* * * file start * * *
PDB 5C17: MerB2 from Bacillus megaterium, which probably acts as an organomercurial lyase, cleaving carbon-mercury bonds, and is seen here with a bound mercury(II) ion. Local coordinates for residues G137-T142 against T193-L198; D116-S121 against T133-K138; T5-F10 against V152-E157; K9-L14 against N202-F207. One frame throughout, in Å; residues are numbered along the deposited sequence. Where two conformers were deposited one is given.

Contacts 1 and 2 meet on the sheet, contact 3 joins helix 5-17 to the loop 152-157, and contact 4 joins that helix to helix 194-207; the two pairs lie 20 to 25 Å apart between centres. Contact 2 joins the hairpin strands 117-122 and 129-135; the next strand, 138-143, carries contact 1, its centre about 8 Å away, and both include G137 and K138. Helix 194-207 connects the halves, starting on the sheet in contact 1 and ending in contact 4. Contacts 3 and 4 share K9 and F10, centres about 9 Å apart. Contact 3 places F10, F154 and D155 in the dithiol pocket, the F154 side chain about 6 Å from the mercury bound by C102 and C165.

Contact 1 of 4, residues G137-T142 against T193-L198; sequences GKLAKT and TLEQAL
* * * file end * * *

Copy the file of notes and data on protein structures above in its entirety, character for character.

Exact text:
PDB 5C17: MerB2 from Bacillus megaterium, which probably acts as an organomercurial lyase, cleaving carbon-mercury bonds, and is seen here with a bound mercury(II) ion. Local coordinates for residues G137-T142 against T193-L198; D116-S121 against T133-K138; T5-F10 against V152-E157; K9-L14 against N202-F207. One frame throughout, in Å; residues are numbered along the deposited sequence. Where two conformers were deposited one is given.

Contacts 1 and 2 meet on the sheet, contact 3 joins helix 5-17 to the loop 152-157, and contact 4 joins that helix to helix 194-207; the two pairs lie 20 to 25 Å apart between centres. Contact 2 joins the hairpin strands 117-122 and 129-135; the next strand, 138-143, carries contact 1, its centre about 8 Å away, and both include G137 and K138. Helix 194-207 connects the halves, starting on the sheet in contact 1 and ending in contact 4. Contacts 3 and 4 share K9 and F10, centres about 9 Å apart. Contact 3 places F10, F154 and D155 in the dithiol pocket, the F154 side chain about 6 Å from the mercury bound by C102 and C165.

Contact 1 of 4, residues G137-T142 against T193-L198; sequences GKLAKT and TLEQAL